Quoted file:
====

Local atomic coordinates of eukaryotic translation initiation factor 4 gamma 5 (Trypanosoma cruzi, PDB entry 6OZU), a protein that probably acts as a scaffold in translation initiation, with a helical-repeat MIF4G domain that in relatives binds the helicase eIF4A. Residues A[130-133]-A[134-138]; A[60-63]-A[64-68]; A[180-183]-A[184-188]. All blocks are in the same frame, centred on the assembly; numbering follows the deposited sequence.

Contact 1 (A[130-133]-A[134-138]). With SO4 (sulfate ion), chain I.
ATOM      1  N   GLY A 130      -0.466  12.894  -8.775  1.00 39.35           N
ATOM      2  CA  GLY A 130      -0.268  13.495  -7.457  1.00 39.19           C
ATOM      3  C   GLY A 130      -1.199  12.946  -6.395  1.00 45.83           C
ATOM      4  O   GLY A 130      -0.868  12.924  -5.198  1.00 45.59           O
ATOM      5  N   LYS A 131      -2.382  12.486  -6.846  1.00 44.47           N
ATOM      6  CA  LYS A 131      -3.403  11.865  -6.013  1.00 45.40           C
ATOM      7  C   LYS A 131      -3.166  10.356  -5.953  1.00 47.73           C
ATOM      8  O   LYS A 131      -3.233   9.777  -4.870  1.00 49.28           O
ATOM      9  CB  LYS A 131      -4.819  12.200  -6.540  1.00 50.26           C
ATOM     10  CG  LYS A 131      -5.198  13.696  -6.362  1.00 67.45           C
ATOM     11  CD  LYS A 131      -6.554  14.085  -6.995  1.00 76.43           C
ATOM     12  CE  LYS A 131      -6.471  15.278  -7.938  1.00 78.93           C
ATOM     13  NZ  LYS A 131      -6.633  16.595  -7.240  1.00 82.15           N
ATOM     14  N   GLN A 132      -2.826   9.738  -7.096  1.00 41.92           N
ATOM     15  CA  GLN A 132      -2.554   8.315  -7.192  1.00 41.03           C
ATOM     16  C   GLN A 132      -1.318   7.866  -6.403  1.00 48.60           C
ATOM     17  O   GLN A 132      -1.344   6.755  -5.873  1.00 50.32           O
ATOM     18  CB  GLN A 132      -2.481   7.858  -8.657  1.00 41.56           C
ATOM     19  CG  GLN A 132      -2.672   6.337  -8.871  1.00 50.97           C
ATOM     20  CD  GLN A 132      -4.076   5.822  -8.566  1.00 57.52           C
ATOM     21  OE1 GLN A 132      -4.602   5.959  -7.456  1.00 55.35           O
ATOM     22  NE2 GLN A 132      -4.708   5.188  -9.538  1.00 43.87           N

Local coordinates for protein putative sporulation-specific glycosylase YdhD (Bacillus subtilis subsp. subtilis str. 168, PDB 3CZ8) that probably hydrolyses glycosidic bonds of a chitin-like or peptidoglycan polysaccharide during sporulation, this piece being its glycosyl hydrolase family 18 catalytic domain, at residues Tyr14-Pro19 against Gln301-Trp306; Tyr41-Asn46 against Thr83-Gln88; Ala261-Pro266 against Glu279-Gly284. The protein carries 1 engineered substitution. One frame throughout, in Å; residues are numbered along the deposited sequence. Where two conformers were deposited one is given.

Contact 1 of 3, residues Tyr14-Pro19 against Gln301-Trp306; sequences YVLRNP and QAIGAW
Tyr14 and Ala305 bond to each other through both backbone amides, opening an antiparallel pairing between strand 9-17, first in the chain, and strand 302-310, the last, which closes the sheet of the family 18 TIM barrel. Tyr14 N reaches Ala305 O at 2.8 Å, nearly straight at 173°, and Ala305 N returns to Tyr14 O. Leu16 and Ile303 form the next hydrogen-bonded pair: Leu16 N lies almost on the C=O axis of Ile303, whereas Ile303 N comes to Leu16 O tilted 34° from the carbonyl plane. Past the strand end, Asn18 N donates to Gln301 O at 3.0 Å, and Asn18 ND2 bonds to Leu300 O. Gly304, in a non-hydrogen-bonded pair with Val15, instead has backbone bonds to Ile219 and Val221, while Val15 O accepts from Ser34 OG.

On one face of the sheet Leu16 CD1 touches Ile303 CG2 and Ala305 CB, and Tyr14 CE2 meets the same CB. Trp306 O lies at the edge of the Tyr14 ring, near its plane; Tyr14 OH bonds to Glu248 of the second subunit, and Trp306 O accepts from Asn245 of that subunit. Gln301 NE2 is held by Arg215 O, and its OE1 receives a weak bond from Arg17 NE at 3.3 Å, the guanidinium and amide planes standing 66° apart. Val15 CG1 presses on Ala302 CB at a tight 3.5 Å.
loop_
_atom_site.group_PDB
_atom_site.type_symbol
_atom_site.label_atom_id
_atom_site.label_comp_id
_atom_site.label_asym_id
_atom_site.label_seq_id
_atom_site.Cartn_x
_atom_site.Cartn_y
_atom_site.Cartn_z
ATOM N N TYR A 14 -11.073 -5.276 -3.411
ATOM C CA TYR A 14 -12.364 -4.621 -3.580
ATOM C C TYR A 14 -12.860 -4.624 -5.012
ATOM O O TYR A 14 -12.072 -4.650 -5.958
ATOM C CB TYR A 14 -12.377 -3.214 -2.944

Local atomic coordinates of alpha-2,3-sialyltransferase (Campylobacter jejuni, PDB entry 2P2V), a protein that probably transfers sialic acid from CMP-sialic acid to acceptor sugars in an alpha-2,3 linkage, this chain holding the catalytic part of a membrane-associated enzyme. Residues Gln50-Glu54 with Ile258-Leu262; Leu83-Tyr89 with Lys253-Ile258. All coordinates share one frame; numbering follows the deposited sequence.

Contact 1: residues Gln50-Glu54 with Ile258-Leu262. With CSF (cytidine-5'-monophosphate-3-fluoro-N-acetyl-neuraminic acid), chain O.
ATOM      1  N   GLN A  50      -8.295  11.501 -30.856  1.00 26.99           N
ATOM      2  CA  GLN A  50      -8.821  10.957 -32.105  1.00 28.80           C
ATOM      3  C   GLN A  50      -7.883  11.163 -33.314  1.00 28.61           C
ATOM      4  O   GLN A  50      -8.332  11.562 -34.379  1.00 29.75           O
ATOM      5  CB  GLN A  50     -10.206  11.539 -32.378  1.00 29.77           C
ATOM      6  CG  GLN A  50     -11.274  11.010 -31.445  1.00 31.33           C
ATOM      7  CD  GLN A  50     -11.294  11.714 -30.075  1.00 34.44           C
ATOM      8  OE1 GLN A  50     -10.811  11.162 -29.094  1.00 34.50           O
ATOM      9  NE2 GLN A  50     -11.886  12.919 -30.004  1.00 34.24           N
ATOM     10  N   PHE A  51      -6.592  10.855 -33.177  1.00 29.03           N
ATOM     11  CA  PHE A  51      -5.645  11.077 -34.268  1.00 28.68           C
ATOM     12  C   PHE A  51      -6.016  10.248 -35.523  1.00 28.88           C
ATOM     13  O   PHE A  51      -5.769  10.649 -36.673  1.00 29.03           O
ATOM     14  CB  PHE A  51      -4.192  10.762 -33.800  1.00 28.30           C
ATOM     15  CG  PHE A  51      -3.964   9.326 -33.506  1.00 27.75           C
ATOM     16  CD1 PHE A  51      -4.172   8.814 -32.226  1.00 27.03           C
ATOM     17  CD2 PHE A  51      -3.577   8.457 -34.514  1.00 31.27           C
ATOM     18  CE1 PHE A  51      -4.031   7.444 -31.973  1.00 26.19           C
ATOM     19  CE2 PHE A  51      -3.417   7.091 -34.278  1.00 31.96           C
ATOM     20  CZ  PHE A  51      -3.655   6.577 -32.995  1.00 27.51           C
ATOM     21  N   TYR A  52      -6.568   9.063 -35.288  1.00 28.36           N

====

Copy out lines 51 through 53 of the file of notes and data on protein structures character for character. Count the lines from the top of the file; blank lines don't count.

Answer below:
ATOM      6  CG  GLN A  50     -11.274  11.010 -31.445  1.00 31.33           C
ATOM      7  CD  GLN A  50     -11.294  11.714 -30.075  1.00 34.44           C
ATOM      8  OE1 GLN A  50     -10.811  11.162 -29.094  1.00 34.50           O